Kathmandu

“Heaven is a myth, Nepal is real.”

“The kingdom of Nepal is a landlocked country bordered by Tibet on the north and India to the east, west, and south. It is well-known as the birthplace of Buddha and for the Himalayas.  Although it is a small country, it contains the greatest variation in altitude on earth, from the lowlands of the Tarai in the south, to the world’s tallest mountain, Mt. Everest (29,028 feet).” – Jyoti Pathak

“Although Nepal is one of the poorest countries in the world, it is known for its hospitality.  Guests are always looked upon as Gods, and Nepalese consider it an honor to welcome visitors, including strangers and passersby, and treat them with kindness and courtesy.  In Nepal, food is a constant topic of conversation, and no meal is complete without an extended discussion about the food, such as how it is cooked, how it is served, and recent meals.” – Jyoti Pathak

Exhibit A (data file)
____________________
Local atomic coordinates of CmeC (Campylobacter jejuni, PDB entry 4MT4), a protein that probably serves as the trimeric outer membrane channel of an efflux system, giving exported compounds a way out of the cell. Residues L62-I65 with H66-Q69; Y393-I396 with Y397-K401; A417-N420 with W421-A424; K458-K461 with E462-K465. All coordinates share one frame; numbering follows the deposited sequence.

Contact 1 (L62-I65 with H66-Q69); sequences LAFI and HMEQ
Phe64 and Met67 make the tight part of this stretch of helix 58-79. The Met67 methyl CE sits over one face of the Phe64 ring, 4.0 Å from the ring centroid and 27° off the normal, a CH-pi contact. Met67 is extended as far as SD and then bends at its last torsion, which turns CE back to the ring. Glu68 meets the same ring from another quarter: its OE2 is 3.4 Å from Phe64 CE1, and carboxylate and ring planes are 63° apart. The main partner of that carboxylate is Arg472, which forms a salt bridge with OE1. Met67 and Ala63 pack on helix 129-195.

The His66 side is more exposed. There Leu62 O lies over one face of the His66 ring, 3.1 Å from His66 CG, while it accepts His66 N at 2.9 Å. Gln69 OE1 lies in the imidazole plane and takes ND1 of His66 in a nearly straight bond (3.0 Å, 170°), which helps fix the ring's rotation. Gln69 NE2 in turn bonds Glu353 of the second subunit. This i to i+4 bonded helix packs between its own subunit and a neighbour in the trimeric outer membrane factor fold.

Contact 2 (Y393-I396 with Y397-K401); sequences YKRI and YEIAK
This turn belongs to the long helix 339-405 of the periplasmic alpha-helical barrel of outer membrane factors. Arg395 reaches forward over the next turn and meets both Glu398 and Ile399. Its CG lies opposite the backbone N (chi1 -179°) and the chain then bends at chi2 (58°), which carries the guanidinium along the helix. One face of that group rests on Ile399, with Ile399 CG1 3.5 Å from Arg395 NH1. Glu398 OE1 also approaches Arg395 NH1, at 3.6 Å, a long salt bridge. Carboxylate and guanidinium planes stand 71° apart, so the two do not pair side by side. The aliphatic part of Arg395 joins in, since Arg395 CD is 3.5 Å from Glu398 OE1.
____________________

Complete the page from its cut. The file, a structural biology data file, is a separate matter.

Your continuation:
I remember seeing many monkeys roaming around the temples in Kathmandu.  They are considered holy by believers and are very picturesque.  Our daily breakfast in Kathmandu consisted of Yak yogurt.  A yak is a large domesticated wild ox with shaggy hair, humped shoulders, and large horns, used in the Himalayas as a pack animal; it also provides milk, meat, and fur.  Yak milk has a higher butterfat content than cow milk, so the yogurt is very creamy, and its flavor is robust; often, it is honey-sweetened.  Yak yogurt is served in unglazed red clay pots, which adds joy to the culinary experience.

Nepal has remained close to the top in the world in terms of being a cheap place to travel.  It is a romantic Himalayan destination.  The tragic irony is that parallel to its active geological fault lines, Nepal’s political divisions are incredibly volatile and unsafe. (see this 2017 Washington Post article)